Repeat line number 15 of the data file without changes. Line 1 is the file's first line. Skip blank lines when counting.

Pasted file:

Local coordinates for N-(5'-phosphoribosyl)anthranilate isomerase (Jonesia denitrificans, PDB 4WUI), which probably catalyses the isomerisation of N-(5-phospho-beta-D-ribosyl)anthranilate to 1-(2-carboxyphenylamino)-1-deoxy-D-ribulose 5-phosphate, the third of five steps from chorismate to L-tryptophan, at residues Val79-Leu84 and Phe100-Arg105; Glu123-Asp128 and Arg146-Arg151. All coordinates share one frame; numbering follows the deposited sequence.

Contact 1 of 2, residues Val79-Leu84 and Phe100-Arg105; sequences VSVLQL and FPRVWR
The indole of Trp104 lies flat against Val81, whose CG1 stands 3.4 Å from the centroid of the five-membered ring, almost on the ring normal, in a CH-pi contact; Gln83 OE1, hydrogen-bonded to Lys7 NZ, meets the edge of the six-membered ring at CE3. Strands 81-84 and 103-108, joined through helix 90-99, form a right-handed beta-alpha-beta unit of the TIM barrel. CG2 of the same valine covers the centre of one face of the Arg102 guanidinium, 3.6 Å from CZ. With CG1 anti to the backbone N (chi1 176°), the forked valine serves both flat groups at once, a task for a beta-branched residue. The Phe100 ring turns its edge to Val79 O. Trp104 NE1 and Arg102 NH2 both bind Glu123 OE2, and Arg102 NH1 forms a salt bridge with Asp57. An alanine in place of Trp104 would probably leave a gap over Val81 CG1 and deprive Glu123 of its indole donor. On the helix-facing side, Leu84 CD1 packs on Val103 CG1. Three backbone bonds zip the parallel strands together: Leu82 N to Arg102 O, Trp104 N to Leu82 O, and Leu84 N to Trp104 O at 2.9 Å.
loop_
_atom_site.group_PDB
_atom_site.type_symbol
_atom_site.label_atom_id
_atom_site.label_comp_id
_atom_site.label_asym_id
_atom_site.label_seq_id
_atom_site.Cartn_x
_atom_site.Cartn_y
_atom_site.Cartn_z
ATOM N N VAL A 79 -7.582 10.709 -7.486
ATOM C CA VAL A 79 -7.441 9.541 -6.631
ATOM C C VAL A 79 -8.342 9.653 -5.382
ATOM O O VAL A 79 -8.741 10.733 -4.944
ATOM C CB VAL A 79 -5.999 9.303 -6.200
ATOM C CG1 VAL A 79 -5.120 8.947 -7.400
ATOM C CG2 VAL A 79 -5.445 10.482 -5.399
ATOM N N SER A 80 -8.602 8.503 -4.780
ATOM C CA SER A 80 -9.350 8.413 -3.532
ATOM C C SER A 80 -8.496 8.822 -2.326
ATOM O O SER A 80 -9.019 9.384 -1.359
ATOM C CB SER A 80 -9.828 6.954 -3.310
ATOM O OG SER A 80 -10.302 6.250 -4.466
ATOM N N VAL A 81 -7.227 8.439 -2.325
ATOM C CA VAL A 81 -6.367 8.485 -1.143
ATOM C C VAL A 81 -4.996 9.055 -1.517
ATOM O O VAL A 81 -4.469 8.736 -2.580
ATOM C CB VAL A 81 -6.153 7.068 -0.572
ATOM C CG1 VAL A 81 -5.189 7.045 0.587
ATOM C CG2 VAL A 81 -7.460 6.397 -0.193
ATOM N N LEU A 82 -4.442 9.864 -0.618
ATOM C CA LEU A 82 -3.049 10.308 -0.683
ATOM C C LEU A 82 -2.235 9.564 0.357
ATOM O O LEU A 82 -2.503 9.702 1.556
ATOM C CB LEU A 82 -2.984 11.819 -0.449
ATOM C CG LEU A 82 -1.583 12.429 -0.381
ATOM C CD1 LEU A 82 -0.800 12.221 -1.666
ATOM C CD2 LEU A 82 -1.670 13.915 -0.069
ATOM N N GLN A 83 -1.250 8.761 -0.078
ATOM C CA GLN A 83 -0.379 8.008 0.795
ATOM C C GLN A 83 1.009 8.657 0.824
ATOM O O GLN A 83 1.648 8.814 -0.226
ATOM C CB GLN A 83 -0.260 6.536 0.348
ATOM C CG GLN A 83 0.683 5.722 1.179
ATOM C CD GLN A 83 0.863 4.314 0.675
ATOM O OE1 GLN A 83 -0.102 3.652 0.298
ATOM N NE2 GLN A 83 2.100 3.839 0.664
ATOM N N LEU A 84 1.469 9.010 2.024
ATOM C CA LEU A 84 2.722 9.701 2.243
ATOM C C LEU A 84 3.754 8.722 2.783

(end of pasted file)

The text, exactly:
ATOM C CA VAL A 79 -7.441 9.541 -6.631